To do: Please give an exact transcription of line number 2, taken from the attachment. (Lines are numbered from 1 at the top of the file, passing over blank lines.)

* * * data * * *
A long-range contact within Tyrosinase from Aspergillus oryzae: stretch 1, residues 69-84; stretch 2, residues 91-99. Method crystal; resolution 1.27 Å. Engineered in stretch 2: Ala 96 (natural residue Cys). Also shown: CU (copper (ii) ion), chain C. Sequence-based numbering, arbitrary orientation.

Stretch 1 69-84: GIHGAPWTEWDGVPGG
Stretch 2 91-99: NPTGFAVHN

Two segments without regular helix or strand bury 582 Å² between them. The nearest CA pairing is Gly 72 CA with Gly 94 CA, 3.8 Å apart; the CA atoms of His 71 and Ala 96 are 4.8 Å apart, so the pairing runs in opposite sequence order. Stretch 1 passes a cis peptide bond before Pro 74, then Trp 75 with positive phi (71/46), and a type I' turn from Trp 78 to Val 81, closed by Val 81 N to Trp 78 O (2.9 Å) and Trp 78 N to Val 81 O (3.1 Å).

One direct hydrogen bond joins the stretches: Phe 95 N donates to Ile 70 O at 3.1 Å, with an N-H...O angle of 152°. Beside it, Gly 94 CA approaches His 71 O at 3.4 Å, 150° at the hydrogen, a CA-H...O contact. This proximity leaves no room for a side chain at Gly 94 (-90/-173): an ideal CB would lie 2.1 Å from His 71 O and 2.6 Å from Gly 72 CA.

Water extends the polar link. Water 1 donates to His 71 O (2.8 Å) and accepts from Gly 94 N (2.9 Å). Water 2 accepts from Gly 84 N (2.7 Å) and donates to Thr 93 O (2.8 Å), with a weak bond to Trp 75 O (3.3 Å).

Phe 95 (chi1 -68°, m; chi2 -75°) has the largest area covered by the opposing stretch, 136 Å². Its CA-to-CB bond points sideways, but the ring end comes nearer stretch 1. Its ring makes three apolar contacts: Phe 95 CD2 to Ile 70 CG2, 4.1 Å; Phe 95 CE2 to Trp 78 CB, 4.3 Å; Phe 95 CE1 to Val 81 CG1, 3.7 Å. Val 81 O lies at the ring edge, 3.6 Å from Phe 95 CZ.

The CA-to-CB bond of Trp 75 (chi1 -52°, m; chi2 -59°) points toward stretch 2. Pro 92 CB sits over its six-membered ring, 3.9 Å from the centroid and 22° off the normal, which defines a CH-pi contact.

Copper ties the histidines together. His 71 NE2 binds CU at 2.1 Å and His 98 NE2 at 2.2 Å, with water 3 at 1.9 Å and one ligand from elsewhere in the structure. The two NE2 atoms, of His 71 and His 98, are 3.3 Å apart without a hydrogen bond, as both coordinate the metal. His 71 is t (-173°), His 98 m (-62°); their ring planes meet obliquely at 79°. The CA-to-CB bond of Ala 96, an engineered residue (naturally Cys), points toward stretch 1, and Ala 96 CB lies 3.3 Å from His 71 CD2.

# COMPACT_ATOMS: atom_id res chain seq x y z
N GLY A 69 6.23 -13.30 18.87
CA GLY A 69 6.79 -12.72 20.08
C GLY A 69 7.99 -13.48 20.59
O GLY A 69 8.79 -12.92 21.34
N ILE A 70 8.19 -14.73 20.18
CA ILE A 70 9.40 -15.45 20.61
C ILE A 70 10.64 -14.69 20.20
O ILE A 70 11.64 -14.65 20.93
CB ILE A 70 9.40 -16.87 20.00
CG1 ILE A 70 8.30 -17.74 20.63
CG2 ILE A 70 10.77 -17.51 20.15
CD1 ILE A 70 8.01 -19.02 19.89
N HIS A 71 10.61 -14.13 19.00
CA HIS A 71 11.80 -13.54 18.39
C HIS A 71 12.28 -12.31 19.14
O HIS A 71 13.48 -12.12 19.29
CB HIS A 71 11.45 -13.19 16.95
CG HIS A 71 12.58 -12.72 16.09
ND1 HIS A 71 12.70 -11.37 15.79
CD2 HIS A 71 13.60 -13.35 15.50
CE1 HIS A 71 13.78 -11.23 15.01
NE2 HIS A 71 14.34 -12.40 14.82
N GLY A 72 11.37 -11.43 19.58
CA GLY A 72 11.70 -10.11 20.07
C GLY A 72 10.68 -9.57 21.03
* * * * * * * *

Stretch 1 69-84: GIHGAPWTEWDGVPGG